When I was a reporter for the Cumberland Business Journal, I learned to live by data. We covered business news in 14 counties, so each month I ran business licenses records, unemployment numbers, building permits, real estate transfers, bank deposits, sales tax collections, etc. As a reporter, I had to learn how to interpret the data for our readers and work with our graphic designers doing layout for the paper on how best to visually represent that data in charts and info graphics. Data can be a reporters best friend, and it is key you understand how to use it because it can and will be used against you if you don’t understand it. I’ve had bank owners argue with me about how I presented data that put them in a not-so-positive light, but I stuck by the numbers and my interpretation of them. Make data your best friend and don’t let others take advantage of your ignorance. Understand it and own it.
This week in my Social Media Theory & Practice class, the articles up for review centered on the social media juggernaut of Facebook. The first article, “Facebook, private traits and attributes: Predictions from digital records of human behavior,” describes the effect of Facebook and Big Data and the issues they raise for privacy concerns. As a marketer, Big Data is a trend I follow and am actively involved in. This trend refers to the vast quantities of personal information collected by corporate companies/social media sites. With Facebook essentially functioning as a personal directory and diary cataloging major and minor life events, that data is a goldmine for marketers like me who want to get the most mileage out of my dollars invested in targeting the right audience for my marketing messages. Probably like most millennials, I am not too concerned with privacy settings on my information. I think that it is the user’s choice to participate in these forums and that they need a certain level of transparency (doesn’t mean I agree when people use their Facebook to air all of their dirty laundry — sometimes it is TMI).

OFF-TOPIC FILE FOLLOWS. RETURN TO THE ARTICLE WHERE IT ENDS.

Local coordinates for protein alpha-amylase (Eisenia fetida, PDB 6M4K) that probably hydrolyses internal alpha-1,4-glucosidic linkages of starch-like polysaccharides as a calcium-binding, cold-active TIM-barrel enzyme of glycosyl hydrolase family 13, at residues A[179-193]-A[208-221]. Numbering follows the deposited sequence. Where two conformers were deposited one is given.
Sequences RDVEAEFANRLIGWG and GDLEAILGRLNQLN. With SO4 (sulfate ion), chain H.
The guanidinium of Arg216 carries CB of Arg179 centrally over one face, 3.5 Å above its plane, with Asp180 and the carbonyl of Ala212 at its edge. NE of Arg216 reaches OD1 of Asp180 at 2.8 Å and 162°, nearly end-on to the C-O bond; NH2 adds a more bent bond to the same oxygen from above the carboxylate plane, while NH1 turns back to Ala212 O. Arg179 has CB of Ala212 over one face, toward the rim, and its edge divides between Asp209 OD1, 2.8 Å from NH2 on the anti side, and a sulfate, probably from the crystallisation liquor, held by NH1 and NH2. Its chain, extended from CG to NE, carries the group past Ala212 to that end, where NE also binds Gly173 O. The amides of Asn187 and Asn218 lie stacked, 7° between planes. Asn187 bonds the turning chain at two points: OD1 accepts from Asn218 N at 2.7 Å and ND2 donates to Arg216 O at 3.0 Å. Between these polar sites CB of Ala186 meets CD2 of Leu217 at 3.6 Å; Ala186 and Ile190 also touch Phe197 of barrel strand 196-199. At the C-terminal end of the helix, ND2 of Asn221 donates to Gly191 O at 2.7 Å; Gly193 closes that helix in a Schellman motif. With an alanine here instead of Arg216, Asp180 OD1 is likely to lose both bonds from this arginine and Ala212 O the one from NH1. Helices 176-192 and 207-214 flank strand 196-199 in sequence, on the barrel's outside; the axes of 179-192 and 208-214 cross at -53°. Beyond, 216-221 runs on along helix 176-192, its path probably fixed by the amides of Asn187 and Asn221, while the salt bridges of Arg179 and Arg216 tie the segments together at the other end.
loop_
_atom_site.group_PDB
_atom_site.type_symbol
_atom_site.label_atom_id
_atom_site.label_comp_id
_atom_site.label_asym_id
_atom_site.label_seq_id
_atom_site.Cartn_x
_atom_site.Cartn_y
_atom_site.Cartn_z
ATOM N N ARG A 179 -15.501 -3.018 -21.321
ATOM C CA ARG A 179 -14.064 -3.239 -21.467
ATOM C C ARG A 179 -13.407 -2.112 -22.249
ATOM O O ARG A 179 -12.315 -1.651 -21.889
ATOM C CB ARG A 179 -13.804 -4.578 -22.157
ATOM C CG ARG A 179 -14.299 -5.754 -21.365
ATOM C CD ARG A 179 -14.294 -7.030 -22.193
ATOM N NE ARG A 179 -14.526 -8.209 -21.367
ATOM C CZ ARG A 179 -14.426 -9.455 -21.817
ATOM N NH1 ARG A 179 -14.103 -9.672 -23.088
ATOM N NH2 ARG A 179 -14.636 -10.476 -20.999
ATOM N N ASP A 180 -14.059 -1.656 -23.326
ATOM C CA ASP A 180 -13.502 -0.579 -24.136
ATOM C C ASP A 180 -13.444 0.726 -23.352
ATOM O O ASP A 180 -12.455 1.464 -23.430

But I think the trend in social media used with Big Data is of course to use what is collected to better target advertising to the consumer. I think the scarier trend here is how healthcare has caught onto this trend and uses Big Data in a way that directly affects your bottom line and insurance. For example, in order to have lower insurance premiums, many state employees participate in the Partners for Health program. This is a great program and does keep me many to take better care of their health, but this program also collects lots of personal data that is shared with the insurance companies. Eventually, I could see this data correlated with your lifestyle behaviors (culled form your social media use), and suddenly there is a large directory of not only your consumer info but tied with your health info. I may be a little too Orwellian in my thinking here 🙂
I was not able to read the book “The Facebook Effect” by David Kirkpatrick. However, I did read a New York Times review of the book. The reviewer said the book could be divided into 2 sections — one on the personality of Mark Zuckerberg and the history of Facebook and the other on the impact of Facebook. The second part actually sounds more interesting pertaining to the personal, cultural, global, economic and political impacts of Facebook. Since as author Clay Shirky noted in the book we read by him, we are experiencing this historic phenomenon in the rise of online, social communication, so while we are experiencing it, we don’t know for sure how this turns out on the other side in say 20 years from now.